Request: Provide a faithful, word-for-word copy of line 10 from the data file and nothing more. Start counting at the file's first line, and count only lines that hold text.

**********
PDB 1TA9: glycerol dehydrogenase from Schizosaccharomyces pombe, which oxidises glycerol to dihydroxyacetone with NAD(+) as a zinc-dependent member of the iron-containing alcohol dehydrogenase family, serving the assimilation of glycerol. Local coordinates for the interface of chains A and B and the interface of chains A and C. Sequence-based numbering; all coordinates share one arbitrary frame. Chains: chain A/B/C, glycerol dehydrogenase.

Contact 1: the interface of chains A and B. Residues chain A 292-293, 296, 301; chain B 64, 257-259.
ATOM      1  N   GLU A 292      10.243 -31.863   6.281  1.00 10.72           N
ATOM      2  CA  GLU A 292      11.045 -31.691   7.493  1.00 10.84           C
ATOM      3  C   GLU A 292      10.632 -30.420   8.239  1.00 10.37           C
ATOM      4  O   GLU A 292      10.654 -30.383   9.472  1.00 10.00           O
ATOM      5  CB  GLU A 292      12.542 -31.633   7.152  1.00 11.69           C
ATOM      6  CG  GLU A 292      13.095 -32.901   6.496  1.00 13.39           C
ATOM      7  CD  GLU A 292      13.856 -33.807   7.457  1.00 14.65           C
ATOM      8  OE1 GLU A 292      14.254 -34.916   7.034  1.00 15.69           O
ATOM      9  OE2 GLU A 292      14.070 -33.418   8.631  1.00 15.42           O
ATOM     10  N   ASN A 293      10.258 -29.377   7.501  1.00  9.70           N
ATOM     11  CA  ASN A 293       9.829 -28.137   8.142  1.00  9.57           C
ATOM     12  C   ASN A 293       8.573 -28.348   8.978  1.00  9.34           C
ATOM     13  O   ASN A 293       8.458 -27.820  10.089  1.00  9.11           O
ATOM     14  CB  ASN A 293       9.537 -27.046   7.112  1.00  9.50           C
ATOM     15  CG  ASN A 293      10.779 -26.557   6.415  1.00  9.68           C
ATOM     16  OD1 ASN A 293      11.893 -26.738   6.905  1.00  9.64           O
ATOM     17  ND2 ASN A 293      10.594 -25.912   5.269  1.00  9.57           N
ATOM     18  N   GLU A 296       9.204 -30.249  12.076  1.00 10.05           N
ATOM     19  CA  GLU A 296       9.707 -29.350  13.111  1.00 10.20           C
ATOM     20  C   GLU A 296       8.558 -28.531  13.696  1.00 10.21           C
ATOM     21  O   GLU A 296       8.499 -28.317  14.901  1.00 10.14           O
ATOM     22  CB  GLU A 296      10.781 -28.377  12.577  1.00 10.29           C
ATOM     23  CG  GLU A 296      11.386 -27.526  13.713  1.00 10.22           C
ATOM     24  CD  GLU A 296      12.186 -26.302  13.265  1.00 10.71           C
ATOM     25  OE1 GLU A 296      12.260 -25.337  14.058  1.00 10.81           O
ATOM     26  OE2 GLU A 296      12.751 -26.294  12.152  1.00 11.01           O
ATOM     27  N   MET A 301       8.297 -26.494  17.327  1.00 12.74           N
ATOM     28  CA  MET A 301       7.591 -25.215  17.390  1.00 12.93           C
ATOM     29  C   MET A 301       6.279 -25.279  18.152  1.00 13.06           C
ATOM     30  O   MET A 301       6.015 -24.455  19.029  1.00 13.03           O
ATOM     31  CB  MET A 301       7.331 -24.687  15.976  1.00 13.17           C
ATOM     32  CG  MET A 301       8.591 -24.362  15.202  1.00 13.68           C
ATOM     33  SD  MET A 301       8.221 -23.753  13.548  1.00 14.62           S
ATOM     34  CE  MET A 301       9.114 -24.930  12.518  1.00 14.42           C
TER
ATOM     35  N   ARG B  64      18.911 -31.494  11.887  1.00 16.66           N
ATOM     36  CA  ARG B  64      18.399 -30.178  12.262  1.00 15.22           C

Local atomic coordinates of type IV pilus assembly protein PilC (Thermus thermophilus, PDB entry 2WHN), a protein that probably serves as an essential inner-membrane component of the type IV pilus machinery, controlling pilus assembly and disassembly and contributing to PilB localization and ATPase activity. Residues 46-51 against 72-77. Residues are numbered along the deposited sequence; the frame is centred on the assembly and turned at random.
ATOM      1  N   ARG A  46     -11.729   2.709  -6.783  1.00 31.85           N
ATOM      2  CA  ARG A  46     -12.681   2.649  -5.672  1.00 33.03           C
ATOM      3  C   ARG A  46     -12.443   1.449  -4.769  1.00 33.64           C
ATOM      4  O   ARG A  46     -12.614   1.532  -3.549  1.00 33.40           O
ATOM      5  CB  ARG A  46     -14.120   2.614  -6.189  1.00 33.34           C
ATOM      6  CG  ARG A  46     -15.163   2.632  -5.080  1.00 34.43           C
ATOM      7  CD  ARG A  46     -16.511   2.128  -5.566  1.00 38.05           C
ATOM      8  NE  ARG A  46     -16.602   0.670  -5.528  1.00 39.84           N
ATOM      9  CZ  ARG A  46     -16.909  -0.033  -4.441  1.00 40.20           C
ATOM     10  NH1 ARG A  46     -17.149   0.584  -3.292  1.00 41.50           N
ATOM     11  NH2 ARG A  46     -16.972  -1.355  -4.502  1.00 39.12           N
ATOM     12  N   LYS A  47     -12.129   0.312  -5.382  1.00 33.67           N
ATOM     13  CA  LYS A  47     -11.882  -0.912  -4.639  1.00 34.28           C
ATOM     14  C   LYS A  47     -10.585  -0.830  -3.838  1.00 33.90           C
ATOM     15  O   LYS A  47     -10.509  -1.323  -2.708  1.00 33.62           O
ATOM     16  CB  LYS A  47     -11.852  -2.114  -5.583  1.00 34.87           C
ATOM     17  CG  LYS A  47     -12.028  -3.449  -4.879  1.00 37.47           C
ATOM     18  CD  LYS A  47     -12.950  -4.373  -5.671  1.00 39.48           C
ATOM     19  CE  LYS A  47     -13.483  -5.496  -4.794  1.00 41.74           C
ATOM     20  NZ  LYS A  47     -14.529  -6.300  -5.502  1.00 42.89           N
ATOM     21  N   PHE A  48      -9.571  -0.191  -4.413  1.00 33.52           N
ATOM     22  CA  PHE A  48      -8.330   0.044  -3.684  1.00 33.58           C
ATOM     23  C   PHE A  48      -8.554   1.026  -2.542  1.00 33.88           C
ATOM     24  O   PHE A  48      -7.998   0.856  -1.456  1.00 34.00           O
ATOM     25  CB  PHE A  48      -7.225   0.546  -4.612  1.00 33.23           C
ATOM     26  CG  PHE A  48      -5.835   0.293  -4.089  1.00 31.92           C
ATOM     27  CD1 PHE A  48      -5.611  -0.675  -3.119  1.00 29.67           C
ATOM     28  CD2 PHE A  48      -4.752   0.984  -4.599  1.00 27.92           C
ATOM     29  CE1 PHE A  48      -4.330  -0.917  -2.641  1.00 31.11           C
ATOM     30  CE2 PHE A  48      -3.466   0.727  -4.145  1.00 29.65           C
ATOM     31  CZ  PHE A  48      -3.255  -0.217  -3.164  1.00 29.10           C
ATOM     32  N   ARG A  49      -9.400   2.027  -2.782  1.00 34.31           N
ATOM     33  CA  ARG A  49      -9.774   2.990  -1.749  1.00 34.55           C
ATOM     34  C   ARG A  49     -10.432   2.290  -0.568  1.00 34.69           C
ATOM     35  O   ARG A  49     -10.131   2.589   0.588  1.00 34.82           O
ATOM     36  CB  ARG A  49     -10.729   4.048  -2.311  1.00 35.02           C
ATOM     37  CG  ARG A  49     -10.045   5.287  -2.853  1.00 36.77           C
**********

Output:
ATOM      8  OE1 GLU A 292      14.254 -34.916   7.034  1.00 15.69           O